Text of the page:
Together with our 3 and 5 year old boys, we crossed the Pacific ocean in 36 days. As a family of four we started our crossing in Panama City and made landfall after approximately 4000 nautical miles in Hiva Oa, French Polynesia.
During the first leg of our passage winds and seas have been light to very light including dead clams as we passed through the doldrums. We crossed the equator at day 8, passed Galapagos to the south and had to tackle 1-2 knots of current pushing us to the north. After 14 long days, 350 nm south-west of Galapagos we finally hit the trade winds. Once cruising with the southeastlies, winds were constantly blowing 12 to 20 knots with moderate seas from the south. Until 130 degrees west we have been sailing at approximately 6 degrees south to make use of the south equatorial current, which provided an extra knot to the west. En route we encountered only a few light squalls, all of them within the last 5 days prior to arrival. Living on board was enjoyable and worked well with the kids. After 4099 nautical miles we gladly arrived in Hiva Oa and herein report our crossing experience.
Prior to departure we made sure that our fuel and water tanks are full and cooking gas was available for several weeks.
We obtained fresh produce from the farmers market in Balboa, Panama City. The market has fresh produce from the farmers, which are distributing their produce here to restaurants, supermarkets at large quantities but also to private people in smaller bundles. The products are of very good quality, fresh and not pre-cooled. We bought oranges, papaya, bananas, peppers, avocados, ananas, carrots, cucumbers, pumpkin, potatoes, plantains, onions, coconut, egg plant, broccoli, tomatoes, lettuce and cabbage. You can select from a large variety of local goods. The only produce we could not get were apples, which are imported to Panama, we bought those in the supermarket. We successfully stored most produce for up to two weeks, pumpkin, onions, potatoes, coconut, apples and cabbage lasted throughout our passage, more than five weeks.
Groceries can be obtained in large american style supermarkets. We stocked up on the Colon side in the Rey supermarket at Sabanitas. The supermarket delivered goods (if exceeding 400 USD) free of charge to Portobello, where we were lying at anchor before transiting the Panama Canal. Selection was good, but we learned later that Super99 is a little less costly with better selection at the same time. We did the rest of our shopping, mainly fresh products like meat, cheese and eggs in the Super99 at Albrook Mall, Panama City. The mall is large and accessible by bus or taxi within 30 minutes from the Playita anchorage. Generally, stocking up in Panama City requires long rides by bus or taxi as shops are not close to the anchorages or marinas.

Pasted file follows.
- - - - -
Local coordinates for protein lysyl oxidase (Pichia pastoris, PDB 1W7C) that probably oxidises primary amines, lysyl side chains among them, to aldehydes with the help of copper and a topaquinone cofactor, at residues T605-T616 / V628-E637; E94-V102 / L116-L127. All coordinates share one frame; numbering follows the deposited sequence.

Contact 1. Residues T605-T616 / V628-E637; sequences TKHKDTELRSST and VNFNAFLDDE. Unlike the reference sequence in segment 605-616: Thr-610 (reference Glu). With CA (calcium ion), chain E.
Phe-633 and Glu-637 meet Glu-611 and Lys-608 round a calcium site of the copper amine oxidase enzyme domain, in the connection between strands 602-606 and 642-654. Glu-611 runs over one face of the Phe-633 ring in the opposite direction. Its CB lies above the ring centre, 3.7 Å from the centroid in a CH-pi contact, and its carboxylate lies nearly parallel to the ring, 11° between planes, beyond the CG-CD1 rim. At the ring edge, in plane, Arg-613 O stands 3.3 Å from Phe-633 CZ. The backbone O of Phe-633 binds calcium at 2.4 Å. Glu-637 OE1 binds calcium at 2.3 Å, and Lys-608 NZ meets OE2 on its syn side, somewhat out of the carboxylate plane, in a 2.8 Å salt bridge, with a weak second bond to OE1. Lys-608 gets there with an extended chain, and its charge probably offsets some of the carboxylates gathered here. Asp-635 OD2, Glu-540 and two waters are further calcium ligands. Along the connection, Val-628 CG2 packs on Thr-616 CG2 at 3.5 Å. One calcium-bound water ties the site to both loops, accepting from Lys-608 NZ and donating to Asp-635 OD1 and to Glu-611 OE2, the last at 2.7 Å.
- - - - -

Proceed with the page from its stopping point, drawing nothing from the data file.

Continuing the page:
We obtained a limited amount of meat (chicken and beef), but could only carry little as we don’t have a freezer on board.
We washed and stored away fresh produce in vegi nets inside, as storage in the bilge wasn’t working so well for us before. While we had read a lot about preserving butter, cheese and meats at ambient temperatures, we did not do this as our fridge had sufficient capacity and we expected to be able to get respective goods upon arrival in French Polynesia. Especially the canned butter is a good alternative to fresh one, which is available on most of the islands in the pacific. Flour, rice and cereals we sealed in vacuumed bags, which avoided spreading of bugs, in case the product was infested by bug eggs already when purchased.
We safely stored lines and fenders away under deck as we would not need them for some time. All screws were checked from our windvane and a safety line on each side of the boat was installed from the bow to the stern.